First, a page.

Despite the obvious moans and groans, paid parking at work has the potential to play a significant role in reshaping our transportation mode share in Hamilton.
By Matt Pinder
Published July 08, 2015
Free parking at work is one of those things that you don't really appreciate until it's gone. Employers charging for parking is controversial, to say the least. Many people believe that employers should be removing commuting barriers rather than creating new ones.
From a transportation demand management perspective, however, paid parking can be a highly effective tool for encouraging alternative forms of transportation.
Travel is really about choice, and when presented with choices, people will choose the one that's best for them. When one of those choices is disincentivized (i.e. charging for parking at work), the other available options become more favourable.
How effective is this strategy? I decided to use the 2011 Transportation Tomorrow Survey (TTS) to find out. The 2011 TTS surveyed residents in the Greater Golden Horseshoe in the fall of 2011 and 2012 on their travel habits.
Over 160,000 interviews were completed in the 2011 TTS, making it one of the largest travel surveys ever undertaken anywhere. Using statistical analysis, the data is then expanded to provide a high-accuracy representation of people's travel habits, on the region, city, and even municipal ward level.
My first sample looked at the City of Hamilton as a whole. The graph below show the modal split of trips from home to work for commuters living in Hamilton who are offered free parking by their employers.
Chart: Hamilton commuter mode split with free parking at work
The result is pretty typical to the Canadian average with 91 percent of modal share going to automobile travel and the remaining 9 percent split between transit, walking and cycling.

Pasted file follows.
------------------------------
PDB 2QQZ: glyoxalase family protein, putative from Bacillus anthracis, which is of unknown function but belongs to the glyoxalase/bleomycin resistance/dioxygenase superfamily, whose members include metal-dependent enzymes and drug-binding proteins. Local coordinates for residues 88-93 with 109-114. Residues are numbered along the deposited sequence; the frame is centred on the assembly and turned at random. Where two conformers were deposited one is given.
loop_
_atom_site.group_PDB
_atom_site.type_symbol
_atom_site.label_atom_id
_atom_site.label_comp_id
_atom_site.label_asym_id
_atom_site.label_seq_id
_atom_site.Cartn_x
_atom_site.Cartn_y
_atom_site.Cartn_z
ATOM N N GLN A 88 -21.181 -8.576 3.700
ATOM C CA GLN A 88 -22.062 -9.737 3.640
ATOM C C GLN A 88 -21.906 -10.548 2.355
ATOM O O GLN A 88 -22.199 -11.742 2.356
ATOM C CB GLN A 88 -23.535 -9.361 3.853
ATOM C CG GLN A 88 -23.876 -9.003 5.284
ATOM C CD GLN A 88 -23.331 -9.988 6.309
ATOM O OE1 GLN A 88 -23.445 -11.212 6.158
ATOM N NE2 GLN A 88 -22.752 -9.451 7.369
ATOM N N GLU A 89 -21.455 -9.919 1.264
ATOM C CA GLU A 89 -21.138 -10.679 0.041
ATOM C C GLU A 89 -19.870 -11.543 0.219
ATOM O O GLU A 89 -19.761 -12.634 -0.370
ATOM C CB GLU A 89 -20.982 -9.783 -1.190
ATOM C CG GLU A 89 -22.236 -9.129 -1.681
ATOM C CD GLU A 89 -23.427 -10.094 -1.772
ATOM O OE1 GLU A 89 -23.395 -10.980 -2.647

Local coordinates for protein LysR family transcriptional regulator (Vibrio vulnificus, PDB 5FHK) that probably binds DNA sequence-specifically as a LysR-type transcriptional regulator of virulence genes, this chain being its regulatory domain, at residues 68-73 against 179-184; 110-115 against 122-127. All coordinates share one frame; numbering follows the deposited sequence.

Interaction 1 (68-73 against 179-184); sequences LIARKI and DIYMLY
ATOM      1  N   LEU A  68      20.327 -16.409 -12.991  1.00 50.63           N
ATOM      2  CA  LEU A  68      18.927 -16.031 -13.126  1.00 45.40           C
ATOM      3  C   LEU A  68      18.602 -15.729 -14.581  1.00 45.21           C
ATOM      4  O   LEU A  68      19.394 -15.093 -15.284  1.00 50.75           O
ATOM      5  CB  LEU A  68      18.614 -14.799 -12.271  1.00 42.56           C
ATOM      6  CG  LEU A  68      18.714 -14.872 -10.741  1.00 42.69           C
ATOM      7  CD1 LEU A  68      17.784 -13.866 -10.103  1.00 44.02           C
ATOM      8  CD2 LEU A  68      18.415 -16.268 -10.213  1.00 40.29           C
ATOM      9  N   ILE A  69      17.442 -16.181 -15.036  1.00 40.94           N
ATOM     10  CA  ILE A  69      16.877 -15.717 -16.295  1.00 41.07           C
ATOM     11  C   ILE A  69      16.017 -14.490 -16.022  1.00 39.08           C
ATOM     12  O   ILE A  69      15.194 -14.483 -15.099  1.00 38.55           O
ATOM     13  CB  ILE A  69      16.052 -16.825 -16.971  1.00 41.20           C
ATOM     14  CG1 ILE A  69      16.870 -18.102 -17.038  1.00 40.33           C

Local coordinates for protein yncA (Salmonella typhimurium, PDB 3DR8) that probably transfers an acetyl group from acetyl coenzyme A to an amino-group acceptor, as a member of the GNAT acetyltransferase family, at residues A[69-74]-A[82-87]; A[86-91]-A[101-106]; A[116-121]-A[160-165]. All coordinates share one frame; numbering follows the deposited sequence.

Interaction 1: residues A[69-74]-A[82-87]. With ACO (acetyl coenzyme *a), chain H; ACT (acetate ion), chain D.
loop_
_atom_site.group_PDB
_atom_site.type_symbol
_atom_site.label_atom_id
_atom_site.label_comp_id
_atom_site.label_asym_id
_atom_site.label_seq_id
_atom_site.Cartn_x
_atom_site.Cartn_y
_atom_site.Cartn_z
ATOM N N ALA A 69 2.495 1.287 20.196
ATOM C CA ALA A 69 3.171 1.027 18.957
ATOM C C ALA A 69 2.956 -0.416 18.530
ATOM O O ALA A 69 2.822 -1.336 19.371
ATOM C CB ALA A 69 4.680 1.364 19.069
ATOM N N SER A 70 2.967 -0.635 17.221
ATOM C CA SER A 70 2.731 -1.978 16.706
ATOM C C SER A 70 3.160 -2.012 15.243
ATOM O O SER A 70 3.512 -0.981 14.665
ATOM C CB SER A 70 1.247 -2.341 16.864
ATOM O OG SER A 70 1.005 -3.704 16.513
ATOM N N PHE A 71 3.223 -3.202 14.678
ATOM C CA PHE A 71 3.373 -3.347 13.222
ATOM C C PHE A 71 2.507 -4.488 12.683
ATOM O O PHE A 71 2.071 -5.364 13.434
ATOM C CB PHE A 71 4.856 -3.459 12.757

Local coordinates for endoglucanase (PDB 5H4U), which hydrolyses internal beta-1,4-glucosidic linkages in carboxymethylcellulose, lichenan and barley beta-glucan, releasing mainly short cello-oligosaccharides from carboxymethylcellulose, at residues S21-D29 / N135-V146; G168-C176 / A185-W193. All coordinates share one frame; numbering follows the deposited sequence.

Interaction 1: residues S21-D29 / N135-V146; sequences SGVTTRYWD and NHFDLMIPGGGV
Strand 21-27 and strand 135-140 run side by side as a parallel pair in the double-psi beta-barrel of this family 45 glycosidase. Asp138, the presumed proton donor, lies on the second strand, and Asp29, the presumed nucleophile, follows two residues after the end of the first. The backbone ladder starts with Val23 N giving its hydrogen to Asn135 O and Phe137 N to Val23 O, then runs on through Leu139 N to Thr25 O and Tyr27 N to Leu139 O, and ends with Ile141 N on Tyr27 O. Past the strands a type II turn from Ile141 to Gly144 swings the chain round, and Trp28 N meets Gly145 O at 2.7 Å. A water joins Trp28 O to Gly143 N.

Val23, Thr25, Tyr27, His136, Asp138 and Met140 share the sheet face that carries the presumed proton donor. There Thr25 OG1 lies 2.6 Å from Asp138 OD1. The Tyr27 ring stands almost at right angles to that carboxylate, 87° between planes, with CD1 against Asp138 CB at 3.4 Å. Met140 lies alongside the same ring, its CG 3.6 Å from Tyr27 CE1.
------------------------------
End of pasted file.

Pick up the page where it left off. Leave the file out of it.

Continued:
Here's what the split looks like for Hamilton commuters who have no free parking at work:
Chart: Hamilton commuter mode split with no free parking at work
The difference is startling. Hamiltonians who don't have free parking at work are 3 times more likely to walk, 4 times more likely to take the bus, 2 times more likely to bicycle, and 1.5 times more likely to carpool to work!
|Mode||Free Parking||Paid Parking||Difference|
|Total Commuters (Expanded)||232,061||54,370|
But there are many factors at play influencing people's modal decisions. In many cases, there really aren't any realistic alternatives to driving to work, especially for rural Hamiltonians.
So to make a more level playing field for analysis, I decided to narrow my scope to specifically Ward 2 in Hamilton. Ward 2 is one of Hamilton's most urban wards, with quality transit access and better suited for active commute modes.
First, the split for commuters with free parking:
Chart: Hamilton Ward 2 commuter split with free parking at work
The results again are quite consistent with the national average. The high level of transit service in Ward 1 is reflected in a 14 percent transit modal share, but automobile travel still occupies 78 percent of the pie.
But when you analyze the split of commuters who aren't offered free parking, things get really interesting:
Chart: Hamilton Ward 2 commuter split with no free parking at work
Boom! Hamiltonians who live in Ward 2 and are not offered free parking at work are 2.5 times less likely to commute using an automobile, twice as likely to take transit or cycle, and a whopping 7 times more likely to walk to work!
|Mode||Free Parking||Paid Parking||Change|
|Total Commuters (Expanded)||12,216||6,316|
The conclusion is clear: when all other variables are kept constant and the cost of driving increases, the usage of alternative modes increases drastically, especially in environments that offer a diverse range of transportation choices.
While there is no silver bullet to solving the congestion crisis our region is currently facing, increasing the cost of driving is an important tool available to cities. Taxes, tolls, and parking charges, though unappealing, need to be taken seriously as strategies to reduce automobile demand.
While our cities also need thoughtful planning for alternative modes of transportation by providing frequent transit, bike lanes, and walkable communities, without increasing the user cost of driving, many of the positive outcomes of these measures are lost.
This article was first published on Matt Pinder's website.
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